- Biofilms as accelerators of co-evolution for improving bacterial consortia performance.
In this project, we will characterise the molecular mechanisms behind short-term co-adaption in bacteria, and use this insight to develop a new methodology that can improve bacterial performance.
Background and aim
Traditionally, bacterial cultures used in food production often contain different species to obtain the desired texture etc. during processing. However, the selection and risk assessment prior to application of the microorganisms follow traditional pure-culture principles.
Thus, the standard pipeline for optimization of bacterial cultures involves single clone isolation and characterisation, after which the bacterial isolates are joined in co-cultures and applied as defined starter cultures for fermentation and/or flavour development. Such defined starter cultures differ from the non-customised, traditional starter cultures, which are used for years to decades in milk fermentation and cheese ripening and propagated as consortia by continuous transfer from product batch to product batch without isolation of individual strains. This practice is not commonly applied in modern biotechnological food producing industries, due to difficulties in keeping track of individual clones and reproducibility requirements in repeated production. In addition, non-defined cultures are less cost effective than defined consortia. Thus, isolation and identification of pure bacterial isolates are inevitable steps in starter culture design, but may not be the best, as isolation and selection criteria are based on performance of individual strains, that are not optimally adapted to the other members of the applied co-culture.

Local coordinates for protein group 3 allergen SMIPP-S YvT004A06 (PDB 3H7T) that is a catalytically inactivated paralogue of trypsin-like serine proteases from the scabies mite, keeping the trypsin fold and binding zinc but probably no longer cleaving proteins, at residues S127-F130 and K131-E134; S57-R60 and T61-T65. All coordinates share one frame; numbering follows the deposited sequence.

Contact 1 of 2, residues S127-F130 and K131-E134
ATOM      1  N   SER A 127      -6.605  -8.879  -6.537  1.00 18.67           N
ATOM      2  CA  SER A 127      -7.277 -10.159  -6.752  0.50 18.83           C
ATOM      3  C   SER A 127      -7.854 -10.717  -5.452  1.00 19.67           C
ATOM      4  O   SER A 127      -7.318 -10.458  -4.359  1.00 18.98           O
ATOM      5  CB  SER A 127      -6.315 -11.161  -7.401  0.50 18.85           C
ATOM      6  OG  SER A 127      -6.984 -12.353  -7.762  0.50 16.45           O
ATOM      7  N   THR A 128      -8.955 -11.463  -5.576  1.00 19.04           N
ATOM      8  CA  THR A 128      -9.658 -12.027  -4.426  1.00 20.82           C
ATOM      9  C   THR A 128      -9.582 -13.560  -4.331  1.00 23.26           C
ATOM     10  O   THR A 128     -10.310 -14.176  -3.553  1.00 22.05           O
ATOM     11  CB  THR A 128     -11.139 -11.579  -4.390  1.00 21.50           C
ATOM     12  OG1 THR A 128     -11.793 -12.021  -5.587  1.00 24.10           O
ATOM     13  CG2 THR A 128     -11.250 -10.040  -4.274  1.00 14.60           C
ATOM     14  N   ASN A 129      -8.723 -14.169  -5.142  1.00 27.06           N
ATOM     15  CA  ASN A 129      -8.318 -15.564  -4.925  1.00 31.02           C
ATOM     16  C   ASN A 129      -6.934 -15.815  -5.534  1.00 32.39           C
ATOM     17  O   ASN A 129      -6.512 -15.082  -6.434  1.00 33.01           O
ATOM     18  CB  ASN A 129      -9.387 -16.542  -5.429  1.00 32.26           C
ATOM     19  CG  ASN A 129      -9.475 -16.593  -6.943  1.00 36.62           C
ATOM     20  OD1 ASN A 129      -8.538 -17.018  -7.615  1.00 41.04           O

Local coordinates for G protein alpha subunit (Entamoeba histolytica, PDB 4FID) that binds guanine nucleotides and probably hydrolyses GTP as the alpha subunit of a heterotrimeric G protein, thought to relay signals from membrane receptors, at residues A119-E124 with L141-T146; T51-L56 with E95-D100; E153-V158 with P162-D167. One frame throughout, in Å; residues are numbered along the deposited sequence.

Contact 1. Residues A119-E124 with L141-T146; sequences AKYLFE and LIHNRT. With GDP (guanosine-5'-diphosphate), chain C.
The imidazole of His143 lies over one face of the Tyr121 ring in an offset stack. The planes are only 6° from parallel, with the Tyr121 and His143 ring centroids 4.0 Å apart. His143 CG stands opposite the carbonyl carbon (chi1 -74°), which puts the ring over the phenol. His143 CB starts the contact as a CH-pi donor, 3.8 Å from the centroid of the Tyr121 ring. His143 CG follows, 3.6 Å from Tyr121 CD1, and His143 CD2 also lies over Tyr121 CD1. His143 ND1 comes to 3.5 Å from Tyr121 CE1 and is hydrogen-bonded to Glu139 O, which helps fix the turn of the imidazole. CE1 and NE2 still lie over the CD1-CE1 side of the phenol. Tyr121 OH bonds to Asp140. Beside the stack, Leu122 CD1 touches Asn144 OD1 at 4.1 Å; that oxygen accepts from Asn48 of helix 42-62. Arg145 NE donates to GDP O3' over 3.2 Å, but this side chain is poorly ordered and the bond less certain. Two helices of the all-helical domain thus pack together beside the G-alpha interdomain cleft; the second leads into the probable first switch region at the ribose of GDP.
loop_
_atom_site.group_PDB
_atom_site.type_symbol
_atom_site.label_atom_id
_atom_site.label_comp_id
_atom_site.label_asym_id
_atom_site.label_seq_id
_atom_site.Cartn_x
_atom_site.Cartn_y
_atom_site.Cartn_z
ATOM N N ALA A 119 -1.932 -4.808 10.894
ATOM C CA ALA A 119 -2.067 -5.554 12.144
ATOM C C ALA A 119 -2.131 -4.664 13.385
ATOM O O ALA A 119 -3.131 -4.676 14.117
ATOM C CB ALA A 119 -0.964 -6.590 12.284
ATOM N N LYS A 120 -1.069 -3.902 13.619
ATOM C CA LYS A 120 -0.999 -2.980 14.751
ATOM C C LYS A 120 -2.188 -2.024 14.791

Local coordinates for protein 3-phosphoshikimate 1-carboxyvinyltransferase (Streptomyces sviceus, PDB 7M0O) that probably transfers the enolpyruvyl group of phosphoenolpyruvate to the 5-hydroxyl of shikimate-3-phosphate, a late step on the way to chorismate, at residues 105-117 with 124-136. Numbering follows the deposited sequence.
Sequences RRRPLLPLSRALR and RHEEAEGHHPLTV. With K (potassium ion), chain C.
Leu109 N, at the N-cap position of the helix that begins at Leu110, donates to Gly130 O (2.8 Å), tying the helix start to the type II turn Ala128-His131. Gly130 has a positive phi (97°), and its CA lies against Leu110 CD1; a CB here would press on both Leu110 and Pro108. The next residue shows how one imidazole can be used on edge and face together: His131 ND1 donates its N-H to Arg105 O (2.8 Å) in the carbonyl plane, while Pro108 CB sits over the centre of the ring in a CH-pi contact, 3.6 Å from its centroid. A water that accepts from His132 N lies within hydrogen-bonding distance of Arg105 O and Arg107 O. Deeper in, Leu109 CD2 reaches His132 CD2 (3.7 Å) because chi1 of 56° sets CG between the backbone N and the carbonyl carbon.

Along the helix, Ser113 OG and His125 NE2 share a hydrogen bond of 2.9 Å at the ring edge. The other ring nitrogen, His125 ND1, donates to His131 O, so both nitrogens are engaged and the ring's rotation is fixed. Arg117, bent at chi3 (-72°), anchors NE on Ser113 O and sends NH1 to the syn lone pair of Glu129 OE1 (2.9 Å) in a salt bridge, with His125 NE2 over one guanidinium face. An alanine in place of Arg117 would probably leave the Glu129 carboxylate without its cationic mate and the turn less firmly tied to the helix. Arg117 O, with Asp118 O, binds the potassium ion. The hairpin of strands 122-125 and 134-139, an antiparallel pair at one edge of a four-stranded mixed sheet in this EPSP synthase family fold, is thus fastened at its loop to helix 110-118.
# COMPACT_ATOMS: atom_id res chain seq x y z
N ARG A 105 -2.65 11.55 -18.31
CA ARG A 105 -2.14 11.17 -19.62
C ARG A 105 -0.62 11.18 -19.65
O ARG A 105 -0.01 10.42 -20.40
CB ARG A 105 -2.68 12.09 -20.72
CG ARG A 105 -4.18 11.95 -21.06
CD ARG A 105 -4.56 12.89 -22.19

The aim of this project is to reveal the dynamics, prevalence and underlying mechanisms of short-term bacterial co-adaptation. We will use this to develop a method for short-term co-cultivation that will enhance properties of consortia in current production processes.
This research project will provide a method for improvement and validation for food industry fermentation and improve knowledge on bacterial co-adaption in multispecies biofilms. The technology developed is expected to be applicable to any process that depend on activity of defined bacterial consortia. In broader terms, the project outcome will be relevant for strategies used to exploit and prevent multispecies biofilms, as the process steps will be specifically outlined. They can thus easily be included in current pipelines for consortia establishment in many biotechnological processes including wastewater degradation/ conversion and bioremediation.
The mechanisms underlying co-adaption may very well also be responsible for interspecies interactions that stabilise complex communities, found ubiquitously in natural man-made environments, and common causes of chronic infections. The mechanistic insight generated in the present proposal will identify promising targets for strategies aiming to improve treatment and application of multispecies biofilms.
Section of Microbiology
Associate professor Mette Burmølle
Section of Microbiology
Professor Birte Svensson
Department of Biotechnology and Biomedicine
Technical University of Denmark
Professor Kevin Foster
The Foster Lab, Department of Zoology
University of Oxford
Head of the Screening Department
Chr. Hansen A/S